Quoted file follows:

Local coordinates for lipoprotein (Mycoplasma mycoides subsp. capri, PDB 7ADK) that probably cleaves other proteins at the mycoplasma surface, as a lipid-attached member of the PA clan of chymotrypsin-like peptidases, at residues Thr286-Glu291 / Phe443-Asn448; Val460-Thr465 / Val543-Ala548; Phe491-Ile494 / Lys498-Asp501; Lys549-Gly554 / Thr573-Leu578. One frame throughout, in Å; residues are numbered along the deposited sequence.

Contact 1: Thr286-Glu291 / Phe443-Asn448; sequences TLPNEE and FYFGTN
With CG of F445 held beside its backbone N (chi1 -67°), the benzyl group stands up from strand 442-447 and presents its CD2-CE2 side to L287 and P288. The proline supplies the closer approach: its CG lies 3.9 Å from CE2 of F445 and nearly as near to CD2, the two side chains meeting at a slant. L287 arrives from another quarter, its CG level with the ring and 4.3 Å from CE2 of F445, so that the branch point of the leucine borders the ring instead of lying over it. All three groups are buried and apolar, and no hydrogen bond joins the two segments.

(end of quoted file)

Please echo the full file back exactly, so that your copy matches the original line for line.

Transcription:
Local coordinates for lipoprotein (Mycoplasma mycoides subsp. capri, PDB 7ADK) that probably cleaves other proteins at the mycoplasma surface, as a lipid-attached member of the PA clan of chymotrypsin-like peptidases, at residues Thr286-Glu291 / Phe443-Asn448; Val460-Thr465 / Val543-Ala548; Phe491-Ile494 / Lys498-Asp501; Lys549-Gly554 / Thr573-Leu578. One frame throughout, in Å; residues are numbered along the deposited sequence.

Contact 1: Thr286-Glu291 / Phe443-Asn448; sequences TLPNEE and FYFGTN
With CG of F445 held beside its backbone N (chi1 -67°), the benzyl group stands up from strand 442-447 and presents its CD2-CE2 side to L287 and P288. The proline supplies the closer approach: its CG lies 3.9 Å from CE2 of F445 and nearly as near to CD2, the two side chains meeting at a slant. L287 arrives from another quarter, its CG level with the ring and 4.3 Å from CE2 of F445, so that the branch point of the leucine borders the ring instead of lying over it. All three groups are buried and apolar, and no hydrogen bond joins the two segments.